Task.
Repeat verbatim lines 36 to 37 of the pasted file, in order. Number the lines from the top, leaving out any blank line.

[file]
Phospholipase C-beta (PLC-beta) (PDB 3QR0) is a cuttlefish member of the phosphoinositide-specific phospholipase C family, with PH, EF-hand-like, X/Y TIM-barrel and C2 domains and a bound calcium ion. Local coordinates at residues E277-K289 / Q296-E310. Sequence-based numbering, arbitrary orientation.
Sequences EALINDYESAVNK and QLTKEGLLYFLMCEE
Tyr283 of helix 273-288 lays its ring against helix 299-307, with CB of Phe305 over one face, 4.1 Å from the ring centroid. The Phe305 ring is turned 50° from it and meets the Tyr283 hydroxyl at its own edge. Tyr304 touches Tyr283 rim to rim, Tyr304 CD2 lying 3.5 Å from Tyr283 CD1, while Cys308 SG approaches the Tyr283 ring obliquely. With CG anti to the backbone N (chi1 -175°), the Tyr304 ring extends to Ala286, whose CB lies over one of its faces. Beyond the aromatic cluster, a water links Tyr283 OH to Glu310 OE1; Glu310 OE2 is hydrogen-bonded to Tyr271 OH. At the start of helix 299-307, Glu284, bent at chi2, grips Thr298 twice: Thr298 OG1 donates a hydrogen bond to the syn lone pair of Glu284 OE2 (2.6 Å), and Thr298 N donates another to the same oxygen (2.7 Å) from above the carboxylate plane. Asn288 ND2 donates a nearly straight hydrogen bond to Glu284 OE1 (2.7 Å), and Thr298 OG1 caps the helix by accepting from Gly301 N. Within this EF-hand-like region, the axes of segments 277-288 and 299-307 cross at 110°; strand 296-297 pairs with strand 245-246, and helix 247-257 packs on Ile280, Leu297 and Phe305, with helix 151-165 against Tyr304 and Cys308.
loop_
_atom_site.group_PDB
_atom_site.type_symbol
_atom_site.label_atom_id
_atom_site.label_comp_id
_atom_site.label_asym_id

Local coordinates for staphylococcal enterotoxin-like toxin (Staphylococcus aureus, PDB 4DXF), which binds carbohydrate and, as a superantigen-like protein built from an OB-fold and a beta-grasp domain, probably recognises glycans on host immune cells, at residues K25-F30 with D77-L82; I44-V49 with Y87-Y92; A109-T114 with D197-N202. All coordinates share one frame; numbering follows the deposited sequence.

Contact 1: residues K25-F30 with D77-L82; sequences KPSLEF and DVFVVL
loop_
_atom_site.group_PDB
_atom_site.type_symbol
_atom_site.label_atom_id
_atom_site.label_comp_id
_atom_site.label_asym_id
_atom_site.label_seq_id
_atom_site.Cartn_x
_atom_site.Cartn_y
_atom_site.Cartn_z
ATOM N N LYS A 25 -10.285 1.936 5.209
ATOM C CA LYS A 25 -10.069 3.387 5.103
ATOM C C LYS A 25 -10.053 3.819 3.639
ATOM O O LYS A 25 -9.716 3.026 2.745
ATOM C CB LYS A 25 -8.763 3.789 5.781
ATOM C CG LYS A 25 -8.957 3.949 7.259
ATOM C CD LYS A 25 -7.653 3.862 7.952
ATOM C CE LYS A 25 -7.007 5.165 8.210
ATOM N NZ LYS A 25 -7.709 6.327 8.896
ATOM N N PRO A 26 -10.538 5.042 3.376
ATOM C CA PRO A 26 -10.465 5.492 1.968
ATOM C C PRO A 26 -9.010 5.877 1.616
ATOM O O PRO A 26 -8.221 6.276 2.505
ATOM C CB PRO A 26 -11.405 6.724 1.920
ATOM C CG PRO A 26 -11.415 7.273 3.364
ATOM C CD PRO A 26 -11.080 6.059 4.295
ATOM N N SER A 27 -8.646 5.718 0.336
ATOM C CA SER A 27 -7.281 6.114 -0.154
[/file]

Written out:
ATOM C CG PRO A 26 -11.415 7.273 3.364
ATOM C CD PRO A 26 -11.080 6.059 4.295